I recently had the pleasure of asking author Gloria Bowman about her novel, Human Slices, which has a main female character who is childfree. We also got into the childfree in novels and films. Check it out:
Q&A with Gloria Bowman
What inspired you to write Human Slices?
When I wrote the book, in my much younger days, I was trying to find my voice — and to be a voice for women who were of childbearing years and who had decided on childlessness. I also wanted to be a voice for those who may not have gone through a decision-making process to be childfree but knew in their hearts that motherhood wasn’t something they aspired to.
Can you tell us a bit about the story line?
Human Slices is first of all a romance, a story about coupling and uncoupling and recoupling. Unlike a typical romance, the story is populated with characters who are a bit on the quirky side and who are living lifestyles that also register a bit off-kilter. Salm, the main female character (short for “Little Salmon,” her father’s childhood nickname for her), has always known she doesn’t want children and that self-knowledge has negatively impacted previous relationships in her life. She meets and falls for a man named Luke who understands and accepts her position but he has second thoughts when his best friend becomes a father.
What has been your experience of reading about characters who are childfree – with no children by choice?
There are stacks of books and stories with female characters without children—from contemporary writers like Elizabeth Gilbert as well as the likes of Colette, Marguerite Duras, Edgar Allan Poe, Anais Nin, and Jacqueline Susann. In fact, one of the best quotes about women and children is from D.H. Lawrence: “That she bear children is not a woman’s significance. But that she bear herself, that is her supreme and risky fate.”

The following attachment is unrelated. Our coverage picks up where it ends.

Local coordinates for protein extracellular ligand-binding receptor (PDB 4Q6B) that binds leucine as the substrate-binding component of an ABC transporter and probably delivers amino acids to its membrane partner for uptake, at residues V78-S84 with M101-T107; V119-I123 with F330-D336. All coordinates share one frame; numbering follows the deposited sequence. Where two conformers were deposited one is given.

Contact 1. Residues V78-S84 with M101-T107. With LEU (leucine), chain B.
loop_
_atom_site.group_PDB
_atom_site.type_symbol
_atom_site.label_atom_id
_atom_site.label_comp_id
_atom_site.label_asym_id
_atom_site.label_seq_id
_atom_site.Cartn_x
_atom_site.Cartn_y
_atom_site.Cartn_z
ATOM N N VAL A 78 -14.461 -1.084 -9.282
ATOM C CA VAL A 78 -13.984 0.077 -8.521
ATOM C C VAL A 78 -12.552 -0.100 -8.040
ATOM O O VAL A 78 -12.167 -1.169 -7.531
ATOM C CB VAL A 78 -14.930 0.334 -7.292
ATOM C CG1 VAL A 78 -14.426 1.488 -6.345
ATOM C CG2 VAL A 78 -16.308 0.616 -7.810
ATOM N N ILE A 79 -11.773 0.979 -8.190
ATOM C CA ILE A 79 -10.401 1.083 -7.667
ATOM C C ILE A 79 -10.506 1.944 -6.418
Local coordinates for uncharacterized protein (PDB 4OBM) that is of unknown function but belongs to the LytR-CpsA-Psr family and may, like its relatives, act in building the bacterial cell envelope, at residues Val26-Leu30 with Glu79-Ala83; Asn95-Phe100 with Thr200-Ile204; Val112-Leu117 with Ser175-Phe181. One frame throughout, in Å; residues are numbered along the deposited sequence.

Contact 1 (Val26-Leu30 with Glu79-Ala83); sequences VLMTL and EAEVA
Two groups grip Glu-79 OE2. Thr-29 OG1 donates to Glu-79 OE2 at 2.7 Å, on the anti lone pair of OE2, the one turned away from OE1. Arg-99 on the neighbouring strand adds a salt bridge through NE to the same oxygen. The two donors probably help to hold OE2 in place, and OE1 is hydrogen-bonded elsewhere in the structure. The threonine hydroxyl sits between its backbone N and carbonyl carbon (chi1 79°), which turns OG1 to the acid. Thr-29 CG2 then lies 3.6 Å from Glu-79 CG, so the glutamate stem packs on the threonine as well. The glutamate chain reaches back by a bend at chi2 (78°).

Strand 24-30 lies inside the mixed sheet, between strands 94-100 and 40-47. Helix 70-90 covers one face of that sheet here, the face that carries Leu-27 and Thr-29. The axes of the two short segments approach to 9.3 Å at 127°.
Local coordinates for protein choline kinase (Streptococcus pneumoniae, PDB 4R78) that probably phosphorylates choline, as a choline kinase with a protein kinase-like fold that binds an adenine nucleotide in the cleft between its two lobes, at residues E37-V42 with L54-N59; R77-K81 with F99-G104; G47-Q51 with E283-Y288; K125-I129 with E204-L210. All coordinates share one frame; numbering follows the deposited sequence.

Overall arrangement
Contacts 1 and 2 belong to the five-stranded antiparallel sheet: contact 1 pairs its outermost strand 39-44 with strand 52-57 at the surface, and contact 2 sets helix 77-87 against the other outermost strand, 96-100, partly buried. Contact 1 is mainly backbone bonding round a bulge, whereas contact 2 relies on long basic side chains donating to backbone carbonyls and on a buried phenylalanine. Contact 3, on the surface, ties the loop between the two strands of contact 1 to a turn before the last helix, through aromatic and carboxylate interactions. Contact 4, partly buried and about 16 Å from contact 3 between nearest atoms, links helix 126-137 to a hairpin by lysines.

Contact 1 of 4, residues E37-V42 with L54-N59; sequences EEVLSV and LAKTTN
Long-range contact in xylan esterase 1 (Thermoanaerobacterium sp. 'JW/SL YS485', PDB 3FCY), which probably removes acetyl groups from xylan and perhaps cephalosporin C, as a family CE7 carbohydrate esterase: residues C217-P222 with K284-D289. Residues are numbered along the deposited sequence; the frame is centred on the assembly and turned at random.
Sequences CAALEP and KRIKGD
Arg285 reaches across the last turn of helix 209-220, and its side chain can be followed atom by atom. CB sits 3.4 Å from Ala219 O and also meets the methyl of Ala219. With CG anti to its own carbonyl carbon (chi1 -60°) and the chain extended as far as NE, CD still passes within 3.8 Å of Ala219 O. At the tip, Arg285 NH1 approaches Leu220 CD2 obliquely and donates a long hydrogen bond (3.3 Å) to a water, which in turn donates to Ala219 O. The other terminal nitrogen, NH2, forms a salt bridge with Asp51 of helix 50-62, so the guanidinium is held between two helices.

I would venture to say, however, that a great number of the characters are more characterized as being childless by circumstance, not necessarily by choice and how that choice came to be. As far as contemporary novels, I am drawn to those that feature childfree or implied-childfree lives (at least until after the book ends). If I pick up a book that has a lot to do with motherhood, it’s a hard nut to crack. And if a character with no children spends a lot of time longing to change that state of being, I can lose interest quickly.
How do you see women with no children portrayed in books and films?
There are a lot of childfree women in books and films — it’s just that the childfree character is usually bitter or unfulfilled or evil or zany (trying to take on motherhood by accident) or cold or other fill-in-the-blank stereotypes. All too often women who don’t reproduce are still marginalized and “suspect.”
I just watched the film Atonement, and there is this scene of a woman with dementia pushing an empty baby carriage–the lead character’s vision of herself in old age. Really? It was as if the filmmaker was saying everything would have been fine if she had just had a baby.
And of course a prime example is with the ever-popular Sex in the City show with the character, Carrie, the heroine, who is childfree yet also characterized as irrational and flighty, driven by selfishness, consumerism, and having one love crisis after another. The other childfree character, Samantha, is the “whore,” of course, and she’s the one who gets breast cancer and it’s represented as a kind of punishment because we’re reminded that not having children can increase your risk of that disease. The two “good girls” have babies.
I enjoyed seeing this season of the Bravo TV reality show, Southern Charm. One of the main players is a young woman who doesn’t want to have children. She is pondering and questioning it, and her mother says something to her like, “It’s OK if you don’t have kids.” That seemed to me a revolutionary moment on television!
Do you think we will see more childfree characters in film and books?
It will evolve and the market will decide. Look at how older women are appearing in more and more books and films. People are paying attention to the elder demographic because it’s powerful. As the population changes and technology opens doors and tired gatekeepers fade away, the doors open wider and wider for the childfree to be represented and portrayed in a more meaningful way.
Thank you, Gloria! Learn more about Gloria and her book at gloriabowman.com.